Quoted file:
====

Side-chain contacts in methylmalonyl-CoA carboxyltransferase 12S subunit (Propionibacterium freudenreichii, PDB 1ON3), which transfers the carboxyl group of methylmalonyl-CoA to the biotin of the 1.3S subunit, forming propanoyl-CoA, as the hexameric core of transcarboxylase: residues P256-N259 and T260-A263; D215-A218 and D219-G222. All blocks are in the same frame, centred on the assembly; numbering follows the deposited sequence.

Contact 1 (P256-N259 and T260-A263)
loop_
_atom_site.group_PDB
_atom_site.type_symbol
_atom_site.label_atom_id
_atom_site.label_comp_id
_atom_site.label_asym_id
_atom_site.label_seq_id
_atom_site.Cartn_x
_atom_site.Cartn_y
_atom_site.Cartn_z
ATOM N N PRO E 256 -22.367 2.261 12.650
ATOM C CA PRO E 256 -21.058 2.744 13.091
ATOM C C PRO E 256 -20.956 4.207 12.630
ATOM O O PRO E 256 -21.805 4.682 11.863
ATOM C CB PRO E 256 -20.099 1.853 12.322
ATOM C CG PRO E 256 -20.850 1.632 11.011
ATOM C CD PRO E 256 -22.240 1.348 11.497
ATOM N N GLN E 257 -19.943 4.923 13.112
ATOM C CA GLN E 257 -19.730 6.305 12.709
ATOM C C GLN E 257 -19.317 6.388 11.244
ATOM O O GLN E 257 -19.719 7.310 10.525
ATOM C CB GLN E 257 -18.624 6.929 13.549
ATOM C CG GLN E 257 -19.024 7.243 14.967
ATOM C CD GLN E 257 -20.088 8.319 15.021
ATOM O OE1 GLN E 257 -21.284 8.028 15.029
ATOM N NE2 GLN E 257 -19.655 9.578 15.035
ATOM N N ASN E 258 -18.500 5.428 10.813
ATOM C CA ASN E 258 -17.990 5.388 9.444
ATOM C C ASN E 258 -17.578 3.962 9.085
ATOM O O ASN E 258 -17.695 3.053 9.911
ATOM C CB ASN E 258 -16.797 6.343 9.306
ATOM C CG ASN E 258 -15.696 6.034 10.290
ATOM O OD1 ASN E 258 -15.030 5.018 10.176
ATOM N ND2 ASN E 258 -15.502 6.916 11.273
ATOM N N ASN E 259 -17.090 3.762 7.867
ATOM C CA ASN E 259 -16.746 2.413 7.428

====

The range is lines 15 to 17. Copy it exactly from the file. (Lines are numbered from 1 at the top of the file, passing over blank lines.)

ATOM C C PRO E 256 -20.956 4.207 12.630
ATOM O O PRO E 256 -21.805 4.682 11.863
ATOM C CB PRO E 256 -20.099 1.853 12.322